In this age of blockbuster, action-packed games full of celebrity involvement, big budgets and intricately crafted storylines, it’s easy to forget that simple games exist. Games that don’t require all the bells and whistles and aim to do something different. There are games whose purpose is entirely the opposite – to provoke thought or stimulate the series in altogether different ways.
In this light, Samurai Punk has set out to take another route, offering the other end of the gaming spectrum – This is where Feather comes in. No guns or swords, no overarching narrative, no levelling up. Just you, the player, and a bird. And for better or worse, well, that’s it.
It’s essential to make a clear distinction early on – Feather isn’t a game. Not really. You take control of a bird, fly around, and I’m not exaggerating when I say that is the entirety of Feather. But this is purely by design.
Samurai Punk has set out to create a meditative, zen-like experience, inviting the player to lose themselves to a soothing soundtrack as they control their feathered friend and glide around the island. You won’t find a single enemy in sight, nor any hint of combat or puzzles or anything remotely challenging. From forests to an oil rig, and from the hills to snowy mountains, the island is yours to explore from the get-go.
In the words of Nelly Furtado, you are like a bird, and you will only fly away.
There aren’t many controls to get to grips with in Feather. The bird will fly automatically, so all you required to do is steer it, slow it down or speed it up. You can also barrel roll, which, although seemingly unnecessary, I can’t knock because barrel rolling is always a welcomed feature in my books. It was a pleasant surprise just how responsive and fluid the controls are, as soaring through the amber sky or skimming the ocean felt great.
Exploring the island was also fun for the most part, although, after roughly five minutes, you will pretty much have seen everything the land has to offer. Admittedly, it was a treat to discover unique elements like launch pads in mountains which propel you into the sky, and dive bombing through the clouds for the first time was a hoot.
Also dotted about the island, which I’m now going to name Bird Island, are nine rings (which look a lot like Stargates) that you can fly through. Doing so will change the backing track to another, equally peaceful melody. While these rings are pretty hard to miss, it was a nice incentive to fly around and discover each of these, as they each accompany the sound design of Feather beautifully so high praise must be given to Mitchell Pasmans who helped bring it together.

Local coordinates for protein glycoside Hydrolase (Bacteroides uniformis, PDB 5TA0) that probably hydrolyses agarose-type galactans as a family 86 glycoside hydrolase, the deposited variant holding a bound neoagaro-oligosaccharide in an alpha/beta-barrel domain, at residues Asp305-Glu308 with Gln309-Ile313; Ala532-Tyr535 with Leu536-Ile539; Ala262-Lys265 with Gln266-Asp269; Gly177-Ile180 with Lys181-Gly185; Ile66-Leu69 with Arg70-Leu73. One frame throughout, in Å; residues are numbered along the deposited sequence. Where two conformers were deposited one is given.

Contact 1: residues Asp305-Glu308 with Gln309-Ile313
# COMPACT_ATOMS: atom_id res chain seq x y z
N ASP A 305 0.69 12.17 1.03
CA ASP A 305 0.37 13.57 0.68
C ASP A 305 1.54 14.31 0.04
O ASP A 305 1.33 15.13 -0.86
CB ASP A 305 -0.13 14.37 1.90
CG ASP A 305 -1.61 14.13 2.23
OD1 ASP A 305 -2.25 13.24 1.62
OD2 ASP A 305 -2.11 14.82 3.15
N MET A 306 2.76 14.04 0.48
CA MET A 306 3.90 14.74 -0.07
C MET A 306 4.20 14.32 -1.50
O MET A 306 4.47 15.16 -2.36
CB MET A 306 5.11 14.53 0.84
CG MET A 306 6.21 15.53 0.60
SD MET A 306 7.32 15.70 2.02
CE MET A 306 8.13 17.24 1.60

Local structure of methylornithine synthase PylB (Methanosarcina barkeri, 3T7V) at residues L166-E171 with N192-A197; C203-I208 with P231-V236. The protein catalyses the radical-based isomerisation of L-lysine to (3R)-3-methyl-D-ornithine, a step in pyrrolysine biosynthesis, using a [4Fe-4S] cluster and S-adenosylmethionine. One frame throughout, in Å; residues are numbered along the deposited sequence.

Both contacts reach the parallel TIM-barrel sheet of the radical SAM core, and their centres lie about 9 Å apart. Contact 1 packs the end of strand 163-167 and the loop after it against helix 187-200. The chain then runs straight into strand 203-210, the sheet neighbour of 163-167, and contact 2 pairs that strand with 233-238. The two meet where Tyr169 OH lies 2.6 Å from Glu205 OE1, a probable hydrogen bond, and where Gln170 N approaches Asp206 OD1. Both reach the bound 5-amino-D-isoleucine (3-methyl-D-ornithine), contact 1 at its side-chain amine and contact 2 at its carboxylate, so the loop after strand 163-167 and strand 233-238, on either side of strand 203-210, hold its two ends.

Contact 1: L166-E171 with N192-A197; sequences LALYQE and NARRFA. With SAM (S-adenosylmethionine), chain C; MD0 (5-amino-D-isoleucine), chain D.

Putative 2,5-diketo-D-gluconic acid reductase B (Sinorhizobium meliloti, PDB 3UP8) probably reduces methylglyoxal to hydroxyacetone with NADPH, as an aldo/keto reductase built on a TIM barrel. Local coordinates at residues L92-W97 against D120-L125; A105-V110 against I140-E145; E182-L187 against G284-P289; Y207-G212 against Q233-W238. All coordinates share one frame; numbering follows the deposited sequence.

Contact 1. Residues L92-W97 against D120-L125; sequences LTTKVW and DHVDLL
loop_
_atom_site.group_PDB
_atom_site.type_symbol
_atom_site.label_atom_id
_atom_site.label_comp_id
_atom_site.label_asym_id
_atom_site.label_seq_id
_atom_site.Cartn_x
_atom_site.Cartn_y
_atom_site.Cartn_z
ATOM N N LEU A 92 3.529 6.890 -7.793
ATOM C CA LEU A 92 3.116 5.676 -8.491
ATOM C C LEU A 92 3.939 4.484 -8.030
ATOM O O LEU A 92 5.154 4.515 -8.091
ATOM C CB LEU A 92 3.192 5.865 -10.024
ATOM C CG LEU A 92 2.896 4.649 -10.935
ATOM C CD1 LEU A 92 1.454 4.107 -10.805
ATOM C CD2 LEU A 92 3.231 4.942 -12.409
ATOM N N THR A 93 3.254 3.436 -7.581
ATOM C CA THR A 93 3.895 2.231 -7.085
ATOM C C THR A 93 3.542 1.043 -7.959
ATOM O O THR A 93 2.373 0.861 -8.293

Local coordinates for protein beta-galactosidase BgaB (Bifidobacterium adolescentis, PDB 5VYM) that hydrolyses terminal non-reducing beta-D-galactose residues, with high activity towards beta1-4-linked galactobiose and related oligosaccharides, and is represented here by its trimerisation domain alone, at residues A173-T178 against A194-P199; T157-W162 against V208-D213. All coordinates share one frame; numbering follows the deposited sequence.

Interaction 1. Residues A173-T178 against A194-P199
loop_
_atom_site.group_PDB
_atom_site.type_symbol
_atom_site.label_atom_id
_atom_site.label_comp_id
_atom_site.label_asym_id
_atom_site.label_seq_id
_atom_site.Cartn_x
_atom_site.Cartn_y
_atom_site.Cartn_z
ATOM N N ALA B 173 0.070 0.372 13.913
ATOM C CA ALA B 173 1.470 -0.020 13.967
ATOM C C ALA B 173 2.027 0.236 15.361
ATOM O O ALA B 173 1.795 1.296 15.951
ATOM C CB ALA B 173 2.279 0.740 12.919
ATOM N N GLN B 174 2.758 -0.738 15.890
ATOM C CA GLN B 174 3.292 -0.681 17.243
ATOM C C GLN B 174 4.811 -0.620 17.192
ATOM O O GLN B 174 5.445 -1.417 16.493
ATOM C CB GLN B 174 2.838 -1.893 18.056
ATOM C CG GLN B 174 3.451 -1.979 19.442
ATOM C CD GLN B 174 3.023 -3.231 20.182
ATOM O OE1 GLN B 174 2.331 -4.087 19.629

The day and night cycle of Feather really brings it all together, as the idyllic night scenery and the striking daytime visuals are all delight in their own way. When I first took flight, it was a feast for the eyes and remained a treat even upon subsequent day/night rotations on Bird Island.
Feather does seem to insist on utilising Nintendo Online, weirdly enough, although it isn’t essential. The only difference offered is what Samurai Punk call ‘passive online multiplayer’, where other players online anonymously drop in and out of your world. It raised a smile to fly as a group, although I don’t think this was intentional at the time. Plus, other than pressing Y to squawk, there isn’t really any possible way to communicate, so I just followed my ‘birds anonymous’ group around, squawking like a bird possessed until they barrel rolled away from me.
The biggest and most critical elephant in the bird-filled room is the price of Feather. For how light on content Feather actually is, charging $9.99 is eye-watering. If it were even half the price, then a case could be argued in its defence, but despite its honest intentions, given the amount of content presented is so light, it’s a tough sell. I hate to say it, but the finished product does not warrant such a price tag.
Feather is not a game and nor does it claim to be. It is a meditative flight-simulator and not much else. Samurai Punk is knowingly diverting their attention towards an incredibly niche market, and, while there is nothing inherently wrong with that, it’s a challenge to recommend purchasing Feather. While the visuals are a pleasure to behold, and the sound design and soundtrack are undeniably joyous, the experience fails to justify the price of admission. As upsetting as it is to put to paper, I’m just not convinced that Feather ever should’ve been a full release.
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There are a handful of things to really like, but when it comes down to it, there’s an unjustifiable price tag hovering over a game whose content is as light as a feather.
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